If the judge denies the church's request, the focus shifts to a five-week criminal trial scheduled in October.
By THOMAS C. TOBIN
© St. Petersburg Times, published April 4, 2000
Seventeen months after it was criminally charged in the death of Lisa McPherson, the Church of Scientology will have its first big day in court on Wednesday and a chance, it hopes, for vindication.
"The entire basis for the state's prosecution of this case has now collapsed," begins one of the many Scientology legal briefs arguing the case should be dismissed. The prosecution is grounded in "consuming prejudice" against Scientology, the church alleges.
Its leading argument for a dismissal: a February ruling by Medical Examiner Joan Wood, who now says McPherson died from an "accident" stemming from a knee bruise that led to a fatal blood clot in her left lung. Wood once blamed McPherson's death on "bed rest and severe dehydration" at Scientology's Fort Harrison Hotel in Clearwater, but has removed those words from the death certificate.
The church also argues that the prosecution violates Florida law and the U.S. Constitution.
Prosecutors, meanwhile, remain adamant that the church should stand trial for the actions of its Clearwater staffers, who tried for 17 days to nurse McPherson through a severe mental breakdown, but who also were present when she died at age 36 on the way to a distant hospital.
In the process, prosecutors say, the church abused McPherson and practiced medicine without a license.
Both sides have been "very persuasive" in their arguments so far, said Pinellas-Pasco Chief Judge Susan F. Schaeffer, who will hear the motion to dismiss.
Whatever her decision, it is sure to have an impact.
If Schaeffer denies the church's request, the focus shifts to a five-week criminal trial scheduled in October. Scientology officials have warned they would free their lawyers to mount an all-out defense that could end up "harming the credibility of many persons."
"If we start down that road," church official Mike Rinder said recently, "the result of it is going to be bad for the city" of Clearwater.
However, if Schaeffer dismisses the charges, Scientologists would heave a collective sigh of relief and begin to repair the church's damaged reputation.
Yet another scenario: Schaeffer could dismiss only one charge, setting up an October trial on a single felony count.
Since the charges were filed in November 1998, the church has quietly tried to convince local authorities that McPherson's death was accidental, not criminal.
While Wood has responded, the office of Pinellas-Pasco State Attorney Bernie McCabe has not.
The church argues that McCabe's office, blinded by bigotry, has twisted the caring and kindness of Scientology staffers into a story line that appears sinister. McPherson's treatment at the Fort Harrison, the church says, was based on sincerely held religious beliefs and was not the cause of her death.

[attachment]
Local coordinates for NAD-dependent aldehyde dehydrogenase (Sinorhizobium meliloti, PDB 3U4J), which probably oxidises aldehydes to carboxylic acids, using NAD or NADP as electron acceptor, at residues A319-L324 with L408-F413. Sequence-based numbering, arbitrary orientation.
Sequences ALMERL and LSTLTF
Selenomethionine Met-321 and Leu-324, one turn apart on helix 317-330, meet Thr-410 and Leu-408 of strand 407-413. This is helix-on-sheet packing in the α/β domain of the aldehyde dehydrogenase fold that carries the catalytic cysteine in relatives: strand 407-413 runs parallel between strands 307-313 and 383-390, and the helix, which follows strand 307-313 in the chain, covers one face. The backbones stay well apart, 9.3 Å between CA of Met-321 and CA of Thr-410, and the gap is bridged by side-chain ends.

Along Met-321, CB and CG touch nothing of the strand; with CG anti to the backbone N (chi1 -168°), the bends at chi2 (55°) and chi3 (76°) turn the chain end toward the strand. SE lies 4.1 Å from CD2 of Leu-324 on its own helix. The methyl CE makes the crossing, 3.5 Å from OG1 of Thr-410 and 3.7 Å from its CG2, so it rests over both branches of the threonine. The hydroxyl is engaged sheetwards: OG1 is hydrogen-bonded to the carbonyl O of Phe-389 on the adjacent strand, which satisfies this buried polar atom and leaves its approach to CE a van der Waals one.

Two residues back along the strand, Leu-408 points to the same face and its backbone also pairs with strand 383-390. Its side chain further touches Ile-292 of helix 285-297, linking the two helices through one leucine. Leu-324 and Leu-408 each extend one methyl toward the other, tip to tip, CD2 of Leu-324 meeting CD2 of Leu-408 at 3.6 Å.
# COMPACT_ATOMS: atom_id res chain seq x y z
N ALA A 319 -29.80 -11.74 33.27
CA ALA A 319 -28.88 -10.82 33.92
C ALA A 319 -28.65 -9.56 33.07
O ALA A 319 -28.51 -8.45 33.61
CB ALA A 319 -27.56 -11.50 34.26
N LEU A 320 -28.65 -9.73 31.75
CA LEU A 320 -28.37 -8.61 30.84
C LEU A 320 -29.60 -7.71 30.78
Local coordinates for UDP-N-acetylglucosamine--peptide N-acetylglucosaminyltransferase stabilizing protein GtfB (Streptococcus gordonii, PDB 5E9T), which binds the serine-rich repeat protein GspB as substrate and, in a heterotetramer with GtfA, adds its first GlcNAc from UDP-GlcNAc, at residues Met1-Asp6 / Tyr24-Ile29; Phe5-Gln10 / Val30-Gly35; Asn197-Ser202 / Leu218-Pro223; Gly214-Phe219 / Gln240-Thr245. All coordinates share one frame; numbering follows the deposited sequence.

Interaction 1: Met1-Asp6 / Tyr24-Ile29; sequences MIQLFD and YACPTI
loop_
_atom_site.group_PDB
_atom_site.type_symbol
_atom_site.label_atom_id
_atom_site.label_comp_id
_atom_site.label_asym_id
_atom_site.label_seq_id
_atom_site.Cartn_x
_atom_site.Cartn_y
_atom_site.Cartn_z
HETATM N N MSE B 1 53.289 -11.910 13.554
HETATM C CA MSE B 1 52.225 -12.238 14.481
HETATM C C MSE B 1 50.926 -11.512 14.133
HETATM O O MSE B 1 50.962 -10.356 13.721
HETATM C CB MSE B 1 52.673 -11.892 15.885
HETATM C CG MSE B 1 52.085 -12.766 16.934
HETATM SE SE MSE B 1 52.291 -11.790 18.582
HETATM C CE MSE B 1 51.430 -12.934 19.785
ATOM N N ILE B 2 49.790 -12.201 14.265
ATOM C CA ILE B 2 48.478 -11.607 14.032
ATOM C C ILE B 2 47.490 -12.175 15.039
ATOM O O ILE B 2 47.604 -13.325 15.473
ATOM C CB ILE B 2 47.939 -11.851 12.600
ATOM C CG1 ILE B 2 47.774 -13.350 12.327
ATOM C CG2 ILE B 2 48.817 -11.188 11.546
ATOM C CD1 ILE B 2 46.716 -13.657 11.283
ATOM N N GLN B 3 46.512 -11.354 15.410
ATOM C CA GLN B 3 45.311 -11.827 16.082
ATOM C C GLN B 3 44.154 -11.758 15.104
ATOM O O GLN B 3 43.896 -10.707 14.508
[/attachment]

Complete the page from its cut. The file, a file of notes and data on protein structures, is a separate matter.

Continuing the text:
Scientology's legal briefs refer to the Introspection Rundown, a procedure used on McPherson that attempts to calm a psychotic person with forced isolation, vitamins and Scientology counseling.
The church says the procedure is a religious practice that, under the First Amendment, cannot be interpreted or questioned by the courts.
On the day McPherson entered the Fort Harrison, she took off her clothes at the scene of a minor auto accident in Clearwater and was taken by paramedics to nearby Morton Plant Hospital for psychiatric treatment, which Scientologists abhor.
The church submitted to the court letters by McPherson indicating her disdain for "psyches," plus a Morton Plant release that shows she signed herself out.
Later at the Fort Harrison, however, McPherson remained deeply disturbed.
"So the church engaged in mild practices to prevent her from harming herself," Scientology argues. Church staffers "took care of her, cleaned up her urine, her feces, shaved her legs, bathed her, treated her like a baby, fed her, made sure she didn't starve, even when she spat food in her friends' faces and subjected them to physical abuse."
When a Scientology staffer used a syringe to force a mixture of aspirin, Benadryl and orange juice into McPherson's throat while others held her down, it was "spiritual sustenance," the church argues.
It was akin to giving mild medications to a relative inside the home, Scientology says.
But prosecutors argue that unlicensed Scientology staffers, who also gave McPherson a prescription sedative and injected her with a muscle relaxant, engaged in the improper practice of medicine.
The church argues the prosecution has harmed Scientology staffers and parishioners worldwide, illegally burdening their religious practice.
Their affidavits complain of death threats, bomb threats, lost business, personal slights, physical attacks and pranks -- all caused, they say, by McCabe's prosecution.
They accuse McCabe of "selective prosecution," citing what they say are more horrible deaths in Florida nursing homes that never were charged.
The church also objected to the prosecution's suggestion that Scientologists took McPherson to their hotel, not to help her but to avoid a public relations problem.
The church responds, saying its staffers are more sincere about their beliefs than religious workers in other faiths. Doug Crow, McCabe's chief assistant, said such arguments have nothing to do with the central issues in the case.